Mutual Aid offers an alternative to unjust systems

Photo by Tim Dennell via Flickr

Marginalized communities have long survived by sharing skills, resources and creativity, but many of us are only now waking up to our collective responsibility. Those of us who identify as white, straight and/or cisgender have mostly enjoyed the illusion that the dominant systems will take care of us. And to a certain extent they have — at the cost of Black and Brown lives, labor and opportunity.

So what do we do? Sign another petition? Call our congressperson? Blackout our Facebook profile picture?

Mutual aid projects give us a way to help right now, while laying the foundation for a…

Lessons from Havana and Holyoke

The first time I celebrated May Day was in 2004. I was 23, drunk on experience and a few mojitos too many. I marched shoulder to shoulder with fellow international students from the University of Havana. We took turns holding a banner that said, in Spanish, “Yankee imperialism, until when?” — an extra surreal experience for those of us from the US. There were about fifty of us, most from the Butler University Institute for Study Abroad.

“¡Abajo Bush!” we shouted in unison “¡Viva Cuba! ¡Viva la revolución!” But when we got to Fidel, I fell silent after ¡Viva!

A Xennial coming of age story

1980: Reagan vs Carter

AMHERST, Massachusetts — I’m floating peacefully in a warm sea of amniotic fluid, when the voice of Ronald Reagan penetrates my subdural Shangri-La. It reverberates through the nodes and ventricles of my mother’s body like the voice of Darth Vader, causing me to somersault and burrow deeper into the womb. There I wait, weeks past my due date, growing ever plumper and more powerful off my host.

McGinty, Jo Craven, “Analysis of the Generations isn’t an Exact Science,” The Wall Street Journal, July 15, 2016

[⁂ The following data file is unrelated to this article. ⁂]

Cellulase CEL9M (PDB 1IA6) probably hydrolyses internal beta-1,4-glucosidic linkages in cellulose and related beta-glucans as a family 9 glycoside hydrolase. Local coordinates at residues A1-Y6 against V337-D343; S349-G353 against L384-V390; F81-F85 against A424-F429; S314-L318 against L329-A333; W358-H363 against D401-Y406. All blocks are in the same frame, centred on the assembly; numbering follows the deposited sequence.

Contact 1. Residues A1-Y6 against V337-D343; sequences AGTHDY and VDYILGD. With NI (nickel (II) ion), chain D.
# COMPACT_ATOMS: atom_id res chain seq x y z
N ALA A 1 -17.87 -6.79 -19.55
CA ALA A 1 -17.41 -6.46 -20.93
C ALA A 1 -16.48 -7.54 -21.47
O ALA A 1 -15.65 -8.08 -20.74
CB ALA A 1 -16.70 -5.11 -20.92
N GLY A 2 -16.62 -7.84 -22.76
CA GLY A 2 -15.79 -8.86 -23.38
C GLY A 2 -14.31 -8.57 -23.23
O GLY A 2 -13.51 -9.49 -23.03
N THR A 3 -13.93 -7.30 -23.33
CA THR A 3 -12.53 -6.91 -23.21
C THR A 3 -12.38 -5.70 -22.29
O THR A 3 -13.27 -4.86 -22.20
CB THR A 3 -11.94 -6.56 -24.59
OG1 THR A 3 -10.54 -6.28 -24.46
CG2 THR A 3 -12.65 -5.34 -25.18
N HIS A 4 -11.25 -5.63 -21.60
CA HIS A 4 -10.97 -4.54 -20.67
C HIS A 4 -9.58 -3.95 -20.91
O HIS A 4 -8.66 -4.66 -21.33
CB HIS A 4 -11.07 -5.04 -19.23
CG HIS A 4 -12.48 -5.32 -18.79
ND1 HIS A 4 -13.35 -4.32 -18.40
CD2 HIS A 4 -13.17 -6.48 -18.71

On November 4th, my parents watch the election returns on our analog TV. I cringe away from the artificial light flickering across my flesh dome. Every few minutes, my father gets up to…

I’ve been listening to podcasts since there was still such thing as an ipod. They’ve kept me entertained through the most mundane of adulting activities, like scrubbing toilets and waiting for the subway. But with so many podcasts out there, it can be hard to find what’s worth listening to. This is especially true when it comes to the health and wellness space, which is oversaturated with quick fixes and instagram gurus. Here are my top five picks for no-BS advice and inspiration.

  1. Harder to Kill Radio with Steph Guadreau. Guadreau, a former high school science teacher and weight-lifting coach…

Massasoit statue overlooking the site of Plymouth Rock. Greg Kullberg /

Protect the Sovereignty of the Native Americans Who Welcomed the Pilgrims

When the English immigrants known as the Pilgrims arrived in North America in 1620, the local Wampanoag people, whose name translates as “People of the First Light,” treated them with dignity and respect.

Without the Wampanoag’s help, the Pilgrims may not have survived that first winter. The following year, after the English brought in their harvest, the Wampanoag participated in the celebratory feast later mythologized as the “First Thanksgiving.” …

Anna Laird Barto

Writer. Traveler. Yogini. Activist. Other.

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